* property or similar coverage for property damage to premises that you rent, lease, or borrow from others...
* aircraft, auto, or watercraft bodily injury or property damage coverage; or
* protection for you as an additional insured or additional protected person.
(Id. at 62 (emphasis added).) The St. Paul Policy goes on to assert that, when the policy is excess insurance, St. Paul "won't have a duty to defend the protected person..." except for in excess of the amount of damages that all other insurances would pay. (Id.).
The Peerless Policy contains two provisions at issue in this matter. First, the Peerless Policy contains a so-called "employee exclusion provision." The Peerless Policy provides that Peerless: will pay those sums that the insured becomes legally obligated to pay as damages because of "bodily injury" or "property damages" to which this insurance applies. We will have the right and duty to defend the insured against any "suit" seeking those damages... (Peerless Policy at 75.) The Policy, however, further provides that the insurance does not apply to "Employer's Liability":
"Bodily injury" to (1) An "employee" of the insured arising out of an in the course of: (a) Employment by the insured; or (b) Performing duties related to the conduct of the insured's business......
This exclusion applies: (1) Whether the insured may be liable as an employer or in any other capacity; and (2) To any obligation to share damages with or repay someone else who must pay damages because of the injury. (Id. at 76.)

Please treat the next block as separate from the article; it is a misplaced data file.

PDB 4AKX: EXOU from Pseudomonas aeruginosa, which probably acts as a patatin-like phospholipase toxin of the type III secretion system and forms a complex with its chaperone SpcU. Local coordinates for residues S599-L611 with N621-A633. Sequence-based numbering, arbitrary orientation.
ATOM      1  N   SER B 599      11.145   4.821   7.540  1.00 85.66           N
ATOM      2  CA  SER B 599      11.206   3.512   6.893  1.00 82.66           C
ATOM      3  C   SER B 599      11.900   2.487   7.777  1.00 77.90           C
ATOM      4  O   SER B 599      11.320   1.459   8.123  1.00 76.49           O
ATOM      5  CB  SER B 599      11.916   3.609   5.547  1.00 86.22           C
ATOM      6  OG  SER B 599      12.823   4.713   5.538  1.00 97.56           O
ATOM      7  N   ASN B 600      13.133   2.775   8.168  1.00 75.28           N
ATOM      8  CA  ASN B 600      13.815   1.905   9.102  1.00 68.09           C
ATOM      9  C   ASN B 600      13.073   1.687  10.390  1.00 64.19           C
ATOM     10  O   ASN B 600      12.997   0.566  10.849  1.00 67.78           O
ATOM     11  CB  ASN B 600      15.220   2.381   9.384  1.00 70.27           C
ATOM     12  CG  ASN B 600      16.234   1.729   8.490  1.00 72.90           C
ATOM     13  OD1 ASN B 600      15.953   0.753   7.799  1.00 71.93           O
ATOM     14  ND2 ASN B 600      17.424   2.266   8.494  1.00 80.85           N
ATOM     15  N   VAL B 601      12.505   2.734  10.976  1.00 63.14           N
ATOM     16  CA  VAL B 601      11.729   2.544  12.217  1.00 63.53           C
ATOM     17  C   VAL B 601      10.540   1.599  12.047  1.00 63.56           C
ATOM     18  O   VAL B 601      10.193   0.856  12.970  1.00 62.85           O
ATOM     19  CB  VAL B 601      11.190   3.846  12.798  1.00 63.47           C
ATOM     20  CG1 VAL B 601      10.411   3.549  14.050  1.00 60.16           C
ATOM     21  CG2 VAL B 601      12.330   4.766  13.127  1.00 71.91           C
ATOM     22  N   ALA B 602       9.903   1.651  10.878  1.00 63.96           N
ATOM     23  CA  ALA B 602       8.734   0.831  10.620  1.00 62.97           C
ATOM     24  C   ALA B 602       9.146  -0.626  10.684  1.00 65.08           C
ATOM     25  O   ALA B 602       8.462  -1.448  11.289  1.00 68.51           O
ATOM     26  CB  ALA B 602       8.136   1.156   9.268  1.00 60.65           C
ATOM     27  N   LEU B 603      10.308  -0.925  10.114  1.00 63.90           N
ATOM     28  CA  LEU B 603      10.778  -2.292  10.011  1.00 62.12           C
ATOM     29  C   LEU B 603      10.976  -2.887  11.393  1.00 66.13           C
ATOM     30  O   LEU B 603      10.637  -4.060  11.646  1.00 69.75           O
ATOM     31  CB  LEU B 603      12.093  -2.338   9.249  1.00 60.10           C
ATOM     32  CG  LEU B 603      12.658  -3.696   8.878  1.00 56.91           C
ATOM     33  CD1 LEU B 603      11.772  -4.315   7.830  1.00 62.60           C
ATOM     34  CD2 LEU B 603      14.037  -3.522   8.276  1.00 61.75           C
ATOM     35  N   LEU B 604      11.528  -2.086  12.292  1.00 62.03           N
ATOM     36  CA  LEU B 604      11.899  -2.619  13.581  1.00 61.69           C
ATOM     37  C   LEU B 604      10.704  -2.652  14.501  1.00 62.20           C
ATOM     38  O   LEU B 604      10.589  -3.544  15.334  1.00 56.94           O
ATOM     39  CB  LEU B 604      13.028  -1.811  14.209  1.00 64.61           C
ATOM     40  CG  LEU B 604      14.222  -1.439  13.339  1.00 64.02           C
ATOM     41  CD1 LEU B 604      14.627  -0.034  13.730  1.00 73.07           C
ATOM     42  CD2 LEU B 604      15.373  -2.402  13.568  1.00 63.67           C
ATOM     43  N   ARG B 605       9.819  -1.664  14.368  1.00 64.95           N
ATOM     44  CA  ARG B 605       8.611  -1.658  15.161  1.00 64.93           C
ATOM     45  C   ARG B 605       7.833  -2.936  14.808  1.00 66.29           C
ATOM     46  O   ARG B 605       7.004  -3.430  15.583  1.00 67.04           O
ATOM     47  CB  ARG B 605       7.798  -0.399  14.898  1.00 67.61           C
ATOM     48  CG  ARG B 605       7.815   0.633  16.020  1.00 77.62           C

Second, the Peerless Policy contains an "other insurance" provision similar to the St. Paul Policy. The Peerless Policy provides, in pertinent part:
If other valid and collectible insurance is available to the insured for a loss we cover... our obligations are limited as follows:
a. Primary Insurance
This insurance is primary except when b. below applies. If this insurance is primary, our obligations are not affected unless any of the other insurance is also primary. Then, we will share with all that other insurance by the method described in c. below.
b. Excess Insurance
This insurance is excess over:
(1) Any of the other insurance, whether primary, excess, contingent or on any other basis:
(2) Any other primary insurance available to you covering liability for damages arising out of the premises or operations for which you have been added as an additional insured by attachment of an endorsement.
(Id. at 84.)
After Mr. Rodriguez filed his personal injury lawsuit against EMK, on or about April 25, 2006, EMK tendered its defense to St. Paul. St. Paul thereafter tendered the action to Peerless on or about April 27, 2006. By letter dated May 5, 2006, Peerless accepted EMK's "tender on a 50/50 basis with St. Paul Travelers pursuant to the terms and conditions of the policy issued to Carvalho." (Tancredy Decl. ISO St. Paul MSJ, Ex. C.) The letter indicated that its basis for accepting the offer on a 50/50 basis was due to the "other insurance" provisions in both policies. (Id.) On May 8, 2006, St. Paul referred EMK's defense to the law firm of Kennedy, Archer & Hurray, who was informed that the billing would be split 50/50 with Peerless. (See id., Ex. D.)
Between May 2006 and February 2007, though St. Paul continued to split payments on a 50/50 basis, St. Paul repeatedly insisted that the Peerless Policy required Peerless to provide EMK with a full defense and indemnity of the Rodriguez action, based on the "other insurance" provision in the St. Paul Policy. (See id., ¶ 6 & Exs. E-K.) On February 27, 2007, however, Peerless informed St. Paul that it would provide EMK with full defense and indemnity, but reserved its rights to dispute coverage at a later date. (See id., Ex. N.) The law firm of McNamara, Dodge, Beatty, Slattery, Pfalzer, Borges & Brothers ("McNamara") substituted in as counsel for EMK in the Rodriguez action and St. Paul ceased making payments and withdrew from the defense of EMK.(Id. ¶¶ 9, 10.)